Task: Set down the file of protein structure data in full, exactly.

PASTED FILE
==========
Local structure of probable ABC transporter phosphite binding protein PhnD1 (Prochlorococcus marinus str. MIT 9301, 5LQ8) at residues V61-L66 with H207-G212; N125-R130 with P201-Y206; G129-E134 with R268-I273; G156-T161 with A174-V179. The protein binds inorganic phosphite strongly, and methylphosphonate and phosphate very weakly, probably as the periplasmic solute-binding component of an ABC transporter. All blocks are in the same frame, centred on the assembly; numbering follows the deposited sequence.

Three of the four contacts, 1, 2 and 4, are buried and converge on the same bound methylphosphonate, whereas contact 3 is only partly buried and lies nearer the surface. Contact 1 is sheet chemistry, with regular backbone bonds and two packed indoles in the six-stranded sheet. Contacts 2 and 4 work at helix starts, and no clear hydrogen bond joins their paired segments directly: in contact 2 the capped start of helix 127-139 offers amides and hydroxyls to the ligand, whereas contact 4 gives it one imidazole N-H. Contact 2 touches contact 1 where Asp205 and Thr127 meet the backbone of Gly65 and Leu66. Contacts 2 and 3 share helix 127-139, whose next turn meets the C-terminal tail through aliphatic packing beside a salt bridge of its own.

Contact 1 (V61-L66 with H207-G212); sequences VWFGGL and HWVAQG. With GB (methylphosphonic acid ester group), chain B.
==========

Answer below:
Local structure of probable ABC transporter phosphite binding protein PhnD1 (Prochlorococcus marinus str. MIT 9301, 5LQ8) at residues V61-L66 with H207-G212; N125-R130 with P201-Y206; G129-E134 with R268-I273; G156-T161 with A174-V179. The protein binds inorganic phosphite strongly, and methylphosphonate and phosphate very weakly, probably as the periplasmic solute-binding component of an ABC transporter. All blocks are in the same frame, centred on the assembly; numbering follows the deposited sequence.

Three of the four contacts, 1, 2 and 4, are buried and converge on the same bound methylphosphonate, whereas contact 3 is only partly buried and lies nearer the surface. Contact 1 is sheet chemistry, with regular backbone bonds and two packed indoles in the six-stranded sheet. Contacts 2 and 4 work at helix starts, and no clear hydrogen bond joins their paired segments directly: in contact 2 the capped start of helix 127-139 offers amides and hydroxyls to the ligand, whereas contact 4 gives it one imidazole N-H. Contact 2 touches contact 1 where Asp205 and Thr127 meet the backbone of Gly65 and Leu66. Contacts 2 and 3 share helix 127-139, whose next turn meets the C-terminal tail through aliphatic packing beside a salt bridge of its own.

Contact 1 (V61-L66 with H207-G212); sequences VWFGGL and HWVAQG. With GB (methylphosphonic acid ester group), chain B.